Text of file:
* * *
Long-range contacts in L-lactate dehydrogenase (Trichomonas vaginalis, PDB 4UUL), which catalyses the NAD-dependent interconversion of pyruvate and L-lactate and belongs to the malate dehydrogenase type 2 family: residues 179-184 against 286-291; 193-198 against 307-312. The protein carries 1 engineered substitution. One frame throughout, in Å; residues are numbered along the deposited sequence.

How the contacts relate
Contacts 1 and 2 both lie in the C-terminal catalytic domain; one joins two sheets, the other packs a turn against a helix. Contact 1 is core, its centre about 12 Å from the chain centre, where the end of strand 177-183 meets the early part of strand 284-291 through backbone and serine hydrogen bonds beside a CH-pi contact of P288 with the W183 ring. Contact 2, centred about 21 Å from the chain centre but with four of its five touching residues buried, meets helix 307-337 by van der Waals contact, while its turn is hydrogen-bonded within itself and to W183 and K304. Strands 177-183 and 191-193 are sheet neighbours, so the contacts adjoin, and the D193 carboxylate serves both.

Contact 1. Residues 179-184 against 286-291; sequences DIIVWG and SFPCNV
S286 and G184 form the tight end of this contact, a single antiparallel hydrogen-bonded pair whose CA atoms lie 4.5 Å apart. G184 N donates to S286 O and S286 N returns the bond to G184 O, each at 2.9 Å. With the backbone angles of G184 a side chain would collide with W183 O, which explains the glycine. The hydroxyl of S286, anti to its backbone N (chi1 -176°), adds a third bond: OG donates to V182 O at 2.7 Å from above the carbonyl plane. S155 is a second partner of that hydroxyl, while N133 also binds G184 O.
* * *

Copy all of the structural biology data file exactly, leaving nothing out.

Long-range contacts in L-lactate dehydrogenase (Trichomonas vaginalis, PDB 4UUL), which catalyses the NAD-dependent interconversion of pyruvate and L-lactate and belongs to the malate dehydrogenase type 2 family: residues 179-184 against 286-291; 193-198 against 307-312. The protein carries 1 engineered substitution. One frame throughout, in Å; residues are numbered along the deposited sequence.

How the contacts relate
Contacts 1 and 2 both lie in the C-terminal catalytic domain; one joins two sheets, the other packs a turn against a helix. Contact 1 is core, its centre about 12 Å from the chain centre, where the end of strand 177-183 meets the early part of strand 284-291 through backbone and serine hydrogen bonds beside a CH-pi contact of P288 with the W183 ring. Contact 2, centred about 21 Å from the chain centre but with four of its five touching residues buried, meets helix 307-337 by van der Waals contact, while its turn is hydrogen-bonded within itself and to W183 and K304. Strands 177-183 and 191-193 are sheet neighbours, so the contacts adjoin, and the D193 carboxylate serves both.

Contact 1. Residues 179-184 against 286-291; sequences DIIVWG and SFPCNV
S286 and G184 form the tight end of this contact, a single antiparallel hydrogen-bonded pair whose CA atoms lie 4.5 Å apart. G184 N donates to S286 O and S286 N returns the bond to G184 O, each at 2.9 Å. With the backbone angles of G184 a side chain would collide with W183 O, which explains the glycine. The hydroxyl of S286, anti to its backbone N (chi1 -176°), adds a third bond: OG donates to V182 O at 2.7 Å from above the carbonyl plane. S155 is a second partner of that hydroxyl, while N133 also binds G184 O.